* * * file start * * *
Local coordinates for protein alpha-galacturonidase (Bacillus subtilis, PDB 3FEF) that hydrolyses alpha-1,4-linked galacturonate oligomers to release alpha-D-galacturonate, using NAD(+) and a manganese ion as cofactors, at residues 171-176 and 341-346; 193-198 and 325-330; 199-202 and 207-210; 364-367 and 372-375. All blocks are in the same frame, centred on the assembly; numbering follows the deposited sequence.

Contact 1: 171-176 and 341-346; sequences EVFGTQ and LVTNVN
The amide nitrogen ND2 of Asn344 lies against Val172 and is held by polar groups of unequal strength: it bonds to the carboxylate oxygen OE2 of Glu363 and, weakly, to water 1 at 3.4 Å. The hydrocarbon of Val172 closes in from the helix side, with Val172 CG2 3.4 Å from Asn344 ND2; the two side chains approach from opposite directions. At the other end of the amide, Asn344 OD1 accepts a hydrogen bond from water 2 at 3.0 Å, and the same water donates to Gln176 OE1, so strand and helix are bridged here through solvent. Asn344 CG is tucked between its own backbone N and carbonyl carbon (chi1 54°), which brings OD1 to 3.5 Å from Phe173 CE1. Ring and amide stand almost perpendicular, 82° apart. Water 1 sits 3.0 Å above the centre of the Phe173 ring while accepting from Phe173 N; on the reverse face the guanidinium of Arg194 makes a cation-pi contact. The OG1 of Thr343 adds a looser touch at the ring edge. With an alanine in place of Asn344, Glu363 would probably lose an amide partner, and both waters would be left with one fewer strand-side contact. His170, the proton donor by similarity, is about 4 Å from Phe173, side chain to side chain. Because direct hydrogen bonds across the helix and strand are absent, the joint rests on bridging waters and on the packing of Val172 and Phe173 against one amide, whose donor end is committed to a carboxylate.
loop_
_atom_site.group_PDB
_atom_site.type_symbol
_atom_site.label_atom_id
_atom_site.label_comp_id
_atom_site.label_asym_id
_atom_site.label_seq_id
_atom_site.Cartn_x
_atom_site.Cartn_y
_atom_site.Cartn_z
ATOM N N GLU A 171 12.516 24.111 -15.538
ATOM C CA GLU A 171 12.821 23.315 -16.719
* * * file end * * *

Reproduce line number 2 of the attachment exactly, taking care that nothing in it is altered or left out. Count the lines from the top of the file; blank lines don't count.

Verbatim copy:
Contact 1: 171-176 and 341-346; sequences EVFGTQ and LVTNVN